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Thinning pine stands benefits the timber stand and the owner. Reducing stand density reduces competition for nutrients, space and light and improves the vigor, growth rate and overall quality of the remaining trees. CAES News
Thinning pine stands benefits the timber stand and the owner. Reducing stand density reduces competition for nutrients, space and light and improves the vigor, growth rate and overall quality of the remaining trees.
Agroforestry & Wildlife
Pine straw production, timber sales and wildlife management will top the list of topics at the Agroforestry and Wildlife Field Day slated for Thursday, Sept. 20, at the University of Georgia’s Westbrook Research Farm in Griffin, Georgia.
Cotton is watered on the UGA Tifton campus in 2014. Irrigation equipment needs to be serviced before the production season begins. CAES News
Cotton is watered on the UGA Tifton campus in 2014. Irrigation equipment needs to be serviced before the production season begins.
Irrigation Maintenance
To avoid disaster due to subfreezing winter temperatures, leaky pipes and uninvited rodents, University of Georgia Cooperative Extension irrigation specialist Wes Porter recommends that Georgia growers inspect their irrigation systems before planting their crops this spring.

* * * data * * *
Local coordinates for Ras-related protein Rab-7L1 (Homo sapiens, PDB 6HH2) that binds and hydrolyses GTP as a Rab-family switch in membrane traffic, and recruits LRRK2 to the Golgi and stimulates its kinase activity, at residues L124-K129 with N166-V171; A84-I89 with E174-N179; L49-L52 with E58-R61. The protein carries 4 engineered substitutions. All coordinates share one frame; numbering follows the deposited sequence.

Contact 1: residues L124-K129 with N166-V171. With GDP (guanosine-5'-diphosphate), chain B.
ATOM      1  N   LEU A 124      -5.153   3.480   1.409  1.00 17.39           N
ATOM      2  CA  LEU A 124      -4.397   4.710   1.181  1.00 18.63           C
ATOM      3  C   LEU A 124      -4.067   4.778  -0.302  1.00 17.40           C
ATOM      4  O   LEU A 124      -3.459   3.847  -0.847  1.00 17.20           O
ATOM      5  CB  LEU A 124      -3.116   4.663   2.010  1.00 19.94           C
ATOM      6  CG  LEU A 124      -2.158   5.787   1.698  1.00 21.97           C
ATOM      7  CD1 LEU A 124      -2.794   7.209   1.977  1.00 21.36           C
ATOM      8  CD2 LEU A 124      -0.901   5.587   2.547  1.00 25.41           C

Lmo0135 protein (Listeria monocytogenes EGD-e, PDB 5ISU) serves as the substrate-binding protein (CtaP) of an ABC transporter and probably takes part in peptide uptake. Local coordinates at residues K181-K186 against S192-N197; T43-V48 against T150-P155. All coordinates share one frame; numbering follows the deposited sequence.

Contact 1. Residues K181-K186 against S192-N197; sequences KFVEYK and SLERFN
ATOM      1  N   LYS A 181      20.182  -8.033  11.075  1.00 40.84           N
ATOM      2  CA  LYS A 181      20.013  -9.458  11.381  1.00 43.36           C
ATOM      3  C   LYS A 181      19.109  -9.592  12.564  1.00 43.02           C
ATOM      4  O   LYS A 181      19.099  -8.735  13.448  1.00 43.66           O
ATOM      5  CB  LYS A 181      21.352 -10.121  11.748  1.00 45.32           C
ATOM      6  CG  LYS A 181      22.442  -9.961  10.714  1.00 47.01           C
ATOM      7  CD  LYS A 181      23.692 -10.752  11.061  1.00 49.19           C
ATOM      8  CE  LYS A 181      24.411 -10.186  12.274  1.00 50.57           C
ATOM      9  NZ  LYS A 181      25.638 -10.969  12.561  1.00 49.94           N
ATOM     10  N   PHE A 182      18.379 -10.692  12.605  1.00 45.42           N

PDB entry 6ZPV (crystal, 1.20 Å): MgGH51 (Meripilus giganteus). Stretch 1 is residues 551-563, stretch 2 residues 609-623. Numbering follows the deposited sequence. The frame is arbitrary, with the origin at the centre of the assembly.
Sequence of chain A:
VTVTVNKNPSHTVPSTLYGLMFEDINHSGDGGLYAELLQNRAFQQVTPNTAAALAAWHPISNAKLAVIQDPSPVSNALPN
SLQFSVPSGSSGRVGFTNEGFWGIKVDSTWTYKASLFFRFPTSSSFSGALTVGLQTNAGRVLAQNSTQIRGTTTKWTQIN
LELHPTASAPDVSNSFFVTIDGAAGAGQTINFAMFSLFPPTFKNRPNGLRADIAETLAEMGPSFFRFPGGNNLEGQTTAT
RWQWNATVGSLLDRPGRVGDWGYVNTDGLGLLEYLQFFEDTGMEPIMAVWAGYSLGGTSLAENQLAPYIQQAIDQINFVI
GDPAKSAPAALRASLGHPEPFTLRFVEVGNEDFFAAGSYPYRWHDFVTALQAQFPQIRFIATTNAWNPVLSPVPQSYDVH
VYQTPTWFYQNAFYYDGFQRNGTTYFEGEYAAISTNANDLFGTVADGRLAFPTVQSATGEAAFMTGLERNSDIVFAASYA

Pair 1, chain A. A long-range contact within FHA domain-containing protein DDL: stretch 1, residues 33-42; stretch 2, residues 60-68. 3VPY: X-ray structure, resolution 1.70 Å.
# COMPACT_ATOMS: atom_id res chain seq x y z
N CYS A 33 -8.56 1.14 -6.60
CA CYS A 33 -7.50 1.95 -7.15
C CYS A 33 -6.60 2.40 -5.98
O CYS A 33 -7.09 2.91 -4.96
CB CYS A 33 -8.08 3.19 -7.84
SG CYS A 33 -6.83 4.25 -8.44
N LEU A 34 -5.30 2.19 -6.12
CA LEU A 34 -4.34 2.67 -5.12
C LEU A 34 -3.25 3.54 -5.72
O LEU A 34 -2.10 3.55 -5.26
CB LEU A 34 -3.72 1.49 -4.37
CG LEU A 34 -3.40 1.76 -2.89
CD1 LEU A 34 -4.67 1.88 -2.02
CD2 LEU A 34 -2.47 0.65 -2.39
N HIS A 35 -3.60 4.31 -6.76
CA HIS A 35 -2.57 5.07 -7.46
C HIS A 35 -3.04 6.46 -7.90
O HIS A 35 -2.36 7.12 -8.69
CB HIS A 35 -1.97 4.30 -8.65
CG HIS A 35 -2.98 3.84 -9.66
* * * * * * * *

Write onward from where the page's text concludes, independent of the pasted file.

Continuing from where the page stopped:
Cotton being harvested. CAES News
Cotton being harvested.
Farming Workshop
The Farm Again program will host a workshop to introduce potential farmers to U.S. Department of Agriculture (USDA) programs and loans at the University of Georgia Tifton campus on Wednesday, Feb. 28.
Scott Jackson, director of the University of Georgia Center for Applied Genetic Technologies (CAGT) in the College of Agricultural and Environmental Sciences, helped to map these genomes as part of the international Oryza Map Alignment Project (OMAP). CAES News
Scott Jackson, director of the University of Georgia Center for Applied Genetic Technologies (CAGT) in the College of Agricultural and Environmental Sciences, helped to map these genomes as part of the international Oryza Map Alignment Project (OMAP).
Rice Genome
Rice has been a staple food crop around the world for millennia, but little was known about the wild origins of the world’s most widely produced crop until the recent mapping of the genomes of 13 ancestral rice species. Scott Jackson, director of the University of Georgia Center for Applied Genetic Technologies (CAGT) in the College of Agricultural and Environmental Sciences, helped to map these genomes as part of The International Oryza Map Alignment Project.
Farmers working their crops on a Georgia farm. CAES News
Farmers working their crops on a Georgia farm.
Farm Business Success
Dennis Hollingsworth was fresh out of college the first time he tried running a farm. It was the early 1980s in south Georgia, and he stuck with it for four years in some of the toughest economic conditions since the Great Depression. Then he left for an IT job.
Ruqayah Bhuiyan, left, a horticulture student in the UGA College of Agricultural and Environmental Sciences, and Niki Padgett, a biology student in the UGA Franklin College of Arts and Sciences, will head to the Kennedy Space Center in Florida for research internships focusing on ways to grow food in space this spring. CAES News